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Poor States Take up Charity Slack

Magic City: The Chronicle of Philanthropy reports that of the 50 largest metropolitan areas, four of the five most generous cities were in the Sun Belt — Memphis, Birmingham, Atlanta and Nashville. Birmingham had a giving ratio of 4.77 percent, a median contribution of $4,516 and a median adjusted gross income of $75,734.

Magic City: The Chronicle of Philanthropy reports that of the 50 largest metropolitan areas, four of the five most generous cities were in the Sun Belt — Memphis, Birmingham, Atlanta and Nashville. Birmingham had a giving ratio of 4.77 percent, a median contribution of $4,516 and a median adjusted gross income of $75,734.

Wealthy Americans are putting a smaller share of their income in the collection pot for the needy, but states like Alabama, with comparatively modest incomes but with church-going habits, are doing their part to make up the difference, according to an analysis of IRS data done by the Chronicle of Philanthropy.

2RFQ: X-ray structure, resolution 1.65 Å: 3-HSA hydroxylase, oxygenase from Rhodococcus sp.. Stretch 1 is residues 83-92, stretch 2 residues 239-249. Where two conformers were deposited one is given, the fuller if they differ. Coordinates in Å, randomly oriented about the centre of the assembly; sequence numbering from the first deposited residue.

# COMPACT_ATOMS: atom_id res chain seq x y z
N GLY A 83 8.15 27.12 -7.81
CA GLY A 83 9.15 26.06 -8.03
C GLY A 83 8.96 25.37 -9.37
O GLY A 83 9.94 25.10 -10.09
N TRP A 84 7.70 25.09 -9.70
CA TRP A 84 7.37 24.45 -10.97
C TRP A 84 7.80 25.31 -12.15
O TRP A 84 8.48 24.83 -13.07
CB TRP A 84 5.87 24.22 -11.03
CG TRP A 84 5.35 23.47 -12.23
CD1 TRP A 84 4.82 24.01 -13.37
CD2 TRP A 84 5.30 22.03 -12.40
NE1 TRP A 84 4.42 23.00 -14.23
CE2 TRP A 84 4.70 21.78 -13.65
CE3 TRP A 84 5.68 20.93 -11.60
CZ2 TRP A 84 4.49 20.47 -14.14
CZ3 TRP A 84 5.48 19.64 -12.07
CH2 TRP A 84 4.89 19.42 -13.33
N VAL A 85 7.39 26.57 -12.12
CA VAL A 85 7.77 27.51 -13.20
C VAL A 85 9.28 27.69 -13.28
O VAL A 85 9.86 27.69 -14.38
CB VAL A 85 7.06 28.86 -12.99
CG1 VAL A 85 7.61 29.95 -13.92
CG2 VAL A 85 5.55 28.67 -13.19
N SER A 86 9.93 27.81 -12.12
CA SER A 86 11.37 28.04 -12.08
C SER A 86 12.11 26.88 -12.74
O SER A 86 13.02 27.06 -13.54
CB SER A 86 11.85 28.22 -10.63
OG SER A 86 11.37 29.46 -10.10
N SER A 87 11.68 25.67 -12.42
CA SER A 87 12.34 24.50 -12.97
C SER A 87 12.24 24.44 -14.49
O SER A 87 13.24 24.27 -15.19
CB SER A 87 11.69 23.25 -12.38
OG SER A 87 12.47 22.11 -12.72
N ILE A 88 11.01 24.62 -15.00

The Chronicle released a report last month saying that Americans who earned $200,000 or more reduced the share of their income they gave to charity by 4.6 percent from 2006 to 2012. By comparison, those earning less than $100,000 donated 4.5 percent more of their income.

Mississippi, Alabama and Tennessee followed Utah, respectively, as the states with the most generous givers. The report credited the habit of going to church for the generosity, noting that first-place finisher Utah has a heavy Mormon population. Mormons are heavily encouraged to donate at least 10 percent of their income to charity. Utah residents give $65.60 to charity for every $1,000 they earn, according to the report. 

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